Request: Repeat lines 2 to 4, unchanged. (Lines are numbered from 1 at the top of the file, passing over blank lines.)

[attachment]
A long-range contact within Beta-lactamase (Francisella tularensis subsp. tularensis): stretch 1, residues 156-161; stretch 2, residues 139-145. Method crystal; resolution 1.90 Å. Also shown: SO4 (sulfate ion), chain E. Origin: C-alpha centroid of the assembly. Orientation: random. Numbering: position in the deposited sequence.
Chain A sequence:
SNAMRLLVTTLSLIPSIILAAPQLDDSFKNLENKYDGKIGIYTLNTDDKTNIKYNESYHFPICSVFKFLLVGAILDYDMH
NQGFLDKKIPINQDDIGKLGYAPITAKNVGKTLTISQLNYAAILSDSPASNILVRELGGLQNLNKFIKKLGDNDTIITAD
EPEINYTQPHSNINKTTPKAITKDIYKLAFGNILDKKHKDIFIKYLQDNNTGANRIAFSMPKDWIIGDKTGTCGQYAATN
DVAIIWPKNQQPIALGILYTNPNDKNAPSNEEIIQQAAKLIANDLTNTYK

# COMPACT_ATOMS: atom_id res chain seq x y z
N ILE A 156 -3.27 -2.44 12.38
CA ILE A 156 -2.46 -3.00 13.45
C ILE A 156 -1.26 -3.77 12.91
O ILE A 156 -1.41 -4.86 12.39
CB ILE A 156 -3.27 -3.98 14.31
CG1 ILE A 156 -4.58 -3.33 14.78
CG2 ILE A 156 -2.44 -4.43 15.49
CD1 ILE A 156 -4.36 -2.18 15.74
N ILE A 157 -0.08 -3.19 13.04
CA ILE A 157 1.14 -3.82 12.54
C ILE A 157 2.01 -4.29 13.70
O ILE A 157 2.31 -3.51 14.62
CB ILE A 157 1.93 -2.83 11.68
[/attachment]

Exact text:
Chain A sequence:
SNAMRLLVTTLSLIPSIILAAPQLDDSFKNLENKYDGKIGIYTLNTDDKTNIKYNESYHFPICSVFKFLLVGAILDYDMH
NQGFLDKKIPINQDDIGKLGYAPITAKNVGKTLTISQLNYAAILSDSPASNILVRELGGLQNLNKFIKKLGDNDTIITAD